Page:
Tower of Power Latest ‘Step Up’

Tower of Power, funk and soul legends, greatest horn band ever, 52-year veterans Step Up again with their latest album to be released on March 14, 2020. This album is another beauty, following on the heels of 2018’s Soul Side of Town which was recorded at the same time. In that respect, it again follows one of ToP’s original recipes with some new twists as well. As with SSoT, it opens and closes with a split funky ride, this time East Bay! All the Way! coupled with East Bay! Oaktown All the Way! These bookend tunes are always fun to frame the album and were used effectively as far back as the Back to Oakland album (1974).

Step Up‘s production values are strong, with full orchestration and backup singers to accompany Tower’s super tight and funky horns, excellent lyrics and masterful rhythm section anchored by David Garibaldi on skins. The album is a nice mix of funk, soul, and ballads and overall brings back that old school soulful sound. Here’s a track-by-track rundown.

East Bay! All the Way! – This one starts with a classic Garibaldi tom roll with thumping bass and then hits with the title line chorus. The fadeout is a nice trumpet solo continued on the closing bookend.

Step Up – Title track starts with a nice chorus and then of course some spicy horn licks. It’s one of the more upbeat, funky tunes on the disc as expected. Ray Greene is the lead vocalist here and and can be both smooth and gravelly in the same song. This one will be on repeat for a while. Check out the YouTube audio here.

The Story of You and I – Let’s open with a rippin’ guitar / horn riff and then Marcus Scott comes in with some burnin’ vocals with the sweet, sweet female background vox. The horn bridge with short solos by Jerry Cortez on guitar and Tom E. Politzer on tenor is terrific. This one is like an express train and cruises end to end.

Who Would Have Thought? – This one is a classic bluesy, ballad in the vein of Willing to Learn (Urban Renewal, 1974). The opening has a riff reminiscent of The Stylistics (You are Everything) and Ray Greene’s vocals are right on point. Tom hits out with a hot sax solo with the horn section popping punctuation.

Addicted to You – Addicted to You highlights the soulful sound of the group carried by Ray Greene’s vocals with great background vocals. Garibaldi’s propulsion of the tune is classic and the strings are out in full force. This is definitely a highlight song and it brings all of ToP’s great elements together – strong vocals and background vocals, string and horn arrangements and a great rhythm tie together perfectly.

Look in My Eyes – The opening is reminiscent of On the Serious Side (In the Slot, 1976). It’s the Emilio lead vocal song on this album, although there’s strong background vox here. Emilio opens his trick bag with some scatting accompanied by Tom on sax – this is something, I’ve never heard from him! Roger Smith has a cool keys solo, a standout for this tune). The closeout here is bumpin’ some horn interplay that only ToP could produce. Here’s Tower’s first music video in 30 years for Look in my Eyes.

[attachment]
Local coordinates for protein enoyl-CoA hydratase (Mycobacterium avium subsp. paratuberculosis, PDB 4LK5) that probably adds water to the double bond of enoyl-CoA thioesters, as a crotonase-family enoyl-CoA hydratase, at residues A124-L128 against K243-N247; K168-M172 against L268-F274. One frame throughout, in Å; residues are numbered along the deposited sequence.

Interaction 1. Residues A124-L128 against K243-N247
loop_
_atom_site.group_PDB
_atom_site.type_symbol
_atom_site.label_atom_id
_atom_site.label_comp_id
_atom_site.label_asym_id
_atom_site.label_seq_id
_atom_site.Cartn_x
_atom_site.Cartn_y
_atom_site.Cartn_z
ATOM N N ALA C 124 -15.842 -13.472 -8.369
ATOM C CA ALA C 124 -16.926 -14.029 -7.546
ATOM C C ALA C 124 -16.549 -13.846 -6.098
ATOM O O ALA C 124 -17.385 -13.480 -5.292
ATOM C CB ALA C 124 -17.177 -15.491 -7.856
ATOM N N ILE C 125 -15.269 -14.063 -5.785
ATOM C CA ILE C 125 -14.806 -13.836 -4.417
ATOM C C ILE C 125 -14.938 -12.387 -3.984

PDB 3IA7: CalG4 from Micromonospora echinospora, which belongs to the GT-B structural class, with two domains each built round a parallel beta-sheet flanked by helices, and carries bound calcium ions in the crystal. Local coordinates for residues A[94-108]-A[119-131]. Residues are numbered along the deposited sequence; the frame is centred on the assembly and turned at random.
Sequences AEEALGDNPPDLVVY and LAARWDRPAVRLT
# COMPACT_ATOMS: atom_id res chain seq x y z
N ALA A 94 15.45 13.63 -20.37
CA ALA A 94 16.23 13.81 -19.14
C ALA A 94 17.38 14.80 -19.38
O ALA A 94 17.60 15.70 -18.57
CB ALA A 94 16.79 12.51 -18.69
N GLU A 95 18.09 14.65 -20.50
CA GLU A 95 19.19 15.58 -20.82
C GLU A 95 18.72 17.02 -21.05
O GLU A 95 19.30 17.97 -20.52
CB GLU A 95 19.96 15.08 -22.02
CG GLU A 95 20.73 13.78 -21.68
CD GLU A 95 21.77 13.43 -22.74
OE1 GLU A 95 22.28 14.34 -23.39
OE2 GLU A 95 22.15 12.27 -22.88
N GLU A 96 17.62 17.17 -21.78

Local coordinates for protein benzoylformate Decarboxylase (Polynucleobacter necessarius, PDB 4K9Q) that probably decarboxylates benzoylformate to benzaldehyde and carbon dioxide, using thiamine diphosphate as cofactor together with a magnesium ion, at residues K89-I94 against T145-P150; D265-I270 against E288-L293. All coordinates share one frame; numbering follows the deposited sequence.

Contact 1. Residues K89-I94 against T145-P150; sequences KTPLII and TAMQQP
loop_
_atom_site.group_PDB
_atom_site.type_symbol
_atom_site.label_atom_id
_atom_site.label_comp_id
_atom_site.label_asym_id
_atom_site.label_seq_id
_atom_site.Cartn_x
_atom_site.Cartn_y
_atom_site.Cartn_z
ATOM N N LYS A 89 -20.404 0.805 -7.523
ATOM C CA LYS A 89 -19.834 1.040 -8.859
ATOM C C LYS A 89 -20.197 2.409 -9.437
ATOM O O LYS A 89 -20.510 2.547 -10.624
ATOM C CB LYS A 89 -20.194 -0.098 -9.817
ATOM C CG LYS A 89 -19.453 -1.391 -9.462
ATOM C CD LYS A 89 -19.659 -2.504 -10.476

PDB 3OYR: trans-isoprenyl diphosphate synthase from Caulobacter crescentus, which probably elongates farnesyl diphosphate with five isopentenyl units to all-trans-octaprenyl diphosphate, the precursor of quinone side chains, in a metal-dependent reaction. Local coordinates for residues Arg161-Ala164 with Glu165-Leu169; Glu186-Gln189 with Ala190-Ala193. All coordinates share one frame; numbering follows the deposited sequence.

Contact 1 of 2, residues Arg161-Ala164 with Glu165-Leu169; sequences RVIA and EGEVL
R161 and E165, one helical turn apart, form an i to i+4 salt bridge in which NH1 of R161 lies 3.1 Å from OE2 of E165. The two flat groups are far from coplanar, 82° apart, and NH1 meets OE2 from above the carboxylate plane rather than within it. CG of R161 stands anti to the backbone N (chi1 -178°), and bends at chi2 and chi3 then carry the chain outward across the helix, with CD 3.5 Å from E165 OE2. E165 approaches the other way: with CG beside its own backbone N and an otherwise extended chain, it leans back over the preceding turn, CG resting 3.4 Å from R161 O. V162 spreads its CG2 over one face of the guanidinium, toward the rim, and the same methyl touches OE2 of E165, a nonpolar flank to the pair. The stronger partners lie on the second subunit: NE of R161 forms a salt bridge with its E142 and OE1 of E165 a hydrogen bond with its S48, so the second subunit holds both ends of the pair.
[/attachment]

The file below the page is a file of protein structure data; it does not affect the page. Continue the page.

You da One – This one shocked a bit – Roger Smith on lead vocals — I had to double check the liner notes. It’s so damn syrupy, sexy that I just wanna rock out on the dance floor. Of course, it’s rippled with some cool rolling organ from Roger. You da One is super bouncy and perhaps the most fun on the whole album.

Sleeping with You Baby – ToP reaches back again for that ’70s sound and that’s a good thing. Their sound is original like a fingerprint and holds up as well today as it ever did. Marcus takes on a journey here, back and forth with the horns and background vocals. This one could fit on any ToP record from the 1970s to today. Tom P takes a nice, if somewhat short, solo near the end and the Adolpho Acosta closes out with a nice flugelhorn solo.

If It’s Tea Give Me Coffee – ToP occasionally writes a socially conscious song – think Only So Much Oil in the Ground (Urban Renewal, 1974) and this is this album’s version. The theme is the divide of the country with oppositional ideas all over. A split of ideas never sounded so good.

Beyond My Wildest Dreams – Nice opening of soaring sax by Tom segues into some silky smooth vocals punctuated by that big band horn sound that only ToP can produce. Always love hearing Emilio on background vocals as well. Cortez takes another solo 2/3 through this one before the crew comes back full force. Tom E. Politzer comes back with a nice solo before a rollicking solo from Roger Smith on B3 closes it out.

Any Excuse Will Do – Another Emilio lead vocals and another social conscious number. The lyric references xenophobia, religious prejudice and general fear of ‘others’. Again, it’s a energetic tune with punchy vocals and horn riffs. Tom takes another flowing sax solo midway. ‘More than enough, plenty of blame to go around’ is a call for unity and is followed by some of the best horn work on the album.

If You Wanna Be a Winner – Garibaldi’s kick drum pounds on the opener and this one is as close as ToP gets to New Orleans style funk. Bounce to the ounce is high here and the funk is drippin’ here.

Let’s Celebrate Our Love – Man, the opener here for me echoes The Stylistics, I’ll Be There. Marcus hits full stride early on this one and the background vocals and horn melodic background is terrific. Tom takes a more extended sax solo and it’s on point. The group’s collective writing and blending is on display here. You can check out Let’s Celebrate Our Love audio here.

East Bay! Oaktown All the Way! – ….picks up where the opener leaves off, including the trumpet solo, the vocal chorus, and a nice guitar solo. The final close out is straight up Oakland Stroke ’74!